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Augmented Reality (AR), which overlays virtual information on top of the real world, is a tantalizing concept, but the technology is still a bit complicated. To see virtual directions float in front of you, you have to either look at the world through the screen of a smart phone, or don a pair of bulky, goofy video goggles. Many experts have questioned whether AR will ever catch on in the consumer market.

At the 2011 Consumer Electronics Show in Las Vegas hardware company Vuzix has revealed the first clear AR glasses for consumers. The glasses, called Raptyr, use holographic optics instead of video screens to make digital objects appear in mid-air. The approach is challenging, not least the interface has to compensate for (or compete with) natural light. For this reason the lenses can electronically darken to compensate for brighter or darker environments.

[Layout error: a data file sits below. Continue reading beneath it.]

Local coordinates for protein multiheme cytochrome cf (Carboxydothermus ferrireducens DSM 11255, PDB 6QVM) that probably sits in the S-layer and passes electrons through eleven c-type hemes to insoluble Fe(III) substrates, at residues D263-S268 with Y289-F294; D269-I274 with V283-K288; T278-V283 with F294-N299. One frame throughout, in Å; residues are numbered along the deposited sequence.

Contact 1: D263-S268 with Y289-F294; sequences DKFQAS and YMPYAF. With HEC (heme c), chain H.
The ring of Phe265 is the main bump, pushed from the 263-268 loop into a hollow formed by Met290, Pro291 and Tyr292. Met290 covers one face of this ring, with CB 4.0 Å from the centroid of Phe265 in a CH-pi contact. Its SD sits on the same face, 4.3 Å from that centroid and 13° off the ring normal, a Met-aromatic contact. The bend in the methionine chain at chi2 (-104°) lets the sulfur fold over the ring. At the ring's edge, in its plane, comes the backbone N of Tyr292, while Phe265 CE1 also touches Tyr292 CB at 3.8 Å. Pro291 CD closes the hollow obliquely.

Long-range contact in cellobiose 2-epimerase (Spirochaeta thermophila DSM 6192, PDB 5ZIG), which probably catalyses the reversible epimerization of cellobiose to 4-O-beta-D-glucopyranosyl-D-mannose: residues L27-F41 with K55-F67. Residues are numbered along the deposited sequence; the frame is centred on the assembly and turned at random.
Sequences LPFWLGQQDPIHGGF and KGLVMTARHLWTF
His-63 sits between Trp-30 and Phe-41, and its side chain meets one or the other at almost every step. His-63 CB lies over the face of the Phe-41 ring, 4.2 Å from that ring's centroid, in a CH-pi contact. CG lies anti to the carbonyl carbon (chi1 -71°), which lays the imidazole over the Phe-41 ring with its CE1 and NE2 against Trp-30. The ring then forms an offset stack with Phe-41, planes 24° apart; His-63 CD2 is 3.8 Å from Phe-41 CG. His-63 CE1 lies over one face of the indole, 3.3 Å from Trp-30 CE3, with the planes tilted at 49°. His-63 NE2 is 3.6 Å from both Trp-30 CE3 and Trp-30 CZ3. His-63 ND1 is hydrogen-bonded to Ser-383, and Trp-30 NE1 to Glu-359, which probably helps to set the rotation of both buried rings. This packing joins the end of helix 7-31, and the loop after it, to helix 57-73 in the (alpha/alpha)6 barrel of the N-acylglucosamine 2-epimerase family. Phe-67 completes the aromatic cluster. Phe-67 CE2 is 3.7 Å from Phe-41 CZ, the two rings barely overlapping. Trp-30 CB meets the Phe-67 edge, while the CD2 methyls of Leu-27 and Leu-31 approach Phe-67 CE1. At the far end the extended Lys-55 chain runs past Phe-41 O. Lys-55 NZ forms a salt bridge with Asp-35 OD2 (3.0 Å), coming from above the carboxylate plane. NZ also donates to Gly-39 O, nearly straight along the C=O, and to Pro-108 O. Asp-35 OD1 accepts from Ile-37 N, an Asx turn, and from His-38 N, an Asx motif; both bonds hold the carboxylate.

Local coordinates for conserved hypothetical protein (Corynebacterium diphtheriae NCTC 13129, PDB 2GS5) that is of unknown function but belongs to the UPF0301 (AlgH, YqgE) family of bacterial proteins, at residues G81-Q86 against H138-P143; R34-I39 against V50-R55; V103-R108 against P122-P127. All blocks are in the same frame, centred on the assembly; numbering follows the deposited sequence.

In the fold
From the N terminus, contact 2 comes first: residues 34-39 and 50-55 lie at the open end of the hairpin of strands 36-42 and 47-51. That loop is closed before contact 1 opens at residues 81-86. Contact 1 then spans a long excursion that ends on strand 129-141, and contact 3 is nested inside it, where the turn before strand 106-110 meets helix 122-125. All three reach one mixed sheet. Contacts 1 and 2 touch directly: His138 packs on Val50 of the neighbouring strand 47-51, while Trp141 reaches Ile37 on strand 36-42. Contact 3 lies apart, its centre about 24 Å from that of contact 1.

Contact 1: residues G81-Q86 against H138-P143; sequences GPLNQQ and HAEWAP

The Raptyr glasses, which have won a CES Innovation Award, feature a 6-megapixel camera, a microphone, headphones and a motion tracking system. They could be plugged into a PC, smart phone, or gaming system.

They are much less bulky and conspicuous than traditional video headsets, which are used in niche fields such as architecture and design, animation, and military training. “It looks a lot like a pair of shutter glasses you’d buy from Sony,” CEO Paul Travers told Technology Review.

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Tagged: Computing, augmented reality, virtual reality, CES, CES 2011

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